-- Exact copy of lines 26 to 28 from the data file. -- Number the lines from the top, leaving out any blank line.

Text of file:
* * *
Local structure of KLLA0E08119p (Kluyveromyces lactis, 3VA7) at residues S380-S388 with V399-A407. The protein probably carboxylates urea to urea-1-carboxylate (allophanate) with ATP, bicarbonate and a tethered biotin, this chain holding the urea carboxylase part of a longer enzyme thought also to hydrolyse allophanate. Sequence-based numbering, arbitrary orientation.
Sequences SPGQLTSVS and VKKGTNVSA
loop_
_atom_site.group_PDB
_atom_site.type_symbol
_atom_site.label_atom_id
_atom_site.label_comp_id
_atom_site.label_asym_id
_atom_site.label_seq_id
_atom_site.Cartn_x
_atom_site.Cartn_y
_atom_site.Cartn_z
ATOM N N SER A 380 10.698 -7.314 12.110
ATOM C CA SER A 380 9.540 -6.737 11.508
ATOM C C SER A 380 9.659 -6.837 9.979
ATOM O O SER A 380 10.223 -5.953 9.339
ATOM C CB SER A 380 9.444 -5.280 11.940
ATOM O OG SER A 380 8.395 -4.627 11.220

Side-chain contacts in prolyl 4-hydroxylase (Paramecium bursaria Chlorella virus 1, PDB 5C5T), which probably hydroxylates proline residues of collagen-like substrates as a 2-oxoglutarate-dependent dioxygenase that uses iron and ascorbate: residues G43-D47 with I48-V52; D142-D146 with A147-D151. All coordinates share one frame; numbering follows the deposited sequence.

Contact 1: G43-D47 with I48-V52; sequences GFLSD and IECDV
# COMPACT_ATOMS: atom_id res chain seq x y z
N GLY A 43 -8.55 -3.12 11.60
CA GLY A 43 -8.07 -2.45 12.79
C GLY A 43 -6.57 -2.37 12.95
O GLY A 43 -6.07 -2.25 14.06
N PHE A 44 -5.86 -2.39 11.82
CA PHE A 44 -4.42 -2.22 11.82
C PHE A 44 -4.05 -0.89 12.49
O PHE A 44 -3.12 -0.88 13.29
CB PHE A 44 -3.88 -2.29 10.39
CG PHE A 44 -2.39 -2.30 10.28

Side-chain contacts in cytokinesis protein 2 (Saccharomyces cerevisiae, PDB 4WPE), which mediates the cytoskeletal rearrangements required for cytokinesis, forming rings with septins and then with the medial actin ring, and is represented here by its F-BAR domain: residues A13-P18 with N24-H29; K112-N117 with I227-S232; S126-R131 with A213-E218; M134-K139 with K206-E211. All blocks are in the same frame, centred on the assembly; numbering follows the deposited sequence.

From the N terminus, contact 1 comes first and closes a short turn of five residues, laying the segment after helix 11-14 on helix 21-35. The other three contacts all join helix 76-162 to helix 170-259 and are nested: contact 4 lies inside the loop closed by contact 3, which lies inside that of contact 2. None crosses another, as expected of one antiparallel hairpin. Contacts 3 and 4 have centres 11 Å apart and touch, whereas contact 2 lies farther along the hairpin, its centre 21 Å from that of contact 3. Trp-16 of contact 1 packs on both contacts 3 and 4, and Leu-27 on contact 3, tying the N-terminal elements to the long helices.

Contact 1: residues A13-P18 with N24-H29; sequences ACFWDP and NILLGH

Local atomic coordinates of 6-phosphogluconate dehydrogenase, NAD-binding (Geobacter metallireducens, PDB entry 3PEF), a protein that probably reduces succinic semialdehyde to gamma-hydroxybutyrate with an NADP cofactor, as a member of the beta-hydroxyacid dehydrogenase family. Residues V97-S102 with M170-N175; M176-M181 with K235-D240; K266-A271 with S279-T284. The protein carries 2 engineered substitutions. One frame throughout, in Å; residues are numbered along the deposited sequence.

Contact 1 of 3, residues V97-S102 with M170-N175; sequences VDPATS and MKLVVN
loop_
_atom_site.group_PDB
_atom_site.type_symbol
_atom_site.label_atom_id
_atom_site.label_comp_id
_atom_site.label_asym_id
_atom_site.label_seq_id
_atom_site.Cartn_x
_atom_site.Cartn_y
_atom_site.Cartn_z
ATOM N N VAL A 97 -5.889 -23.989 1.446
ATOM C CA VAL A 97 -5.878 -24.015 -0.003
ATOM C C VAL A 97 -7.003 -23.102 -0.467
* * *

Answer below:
N PHE A 44 -5.86 -2.39 11.82
CA PHE A 44 -4.42 -2.22 11.82
C PHE A 44 -4.05 -0.89 12.49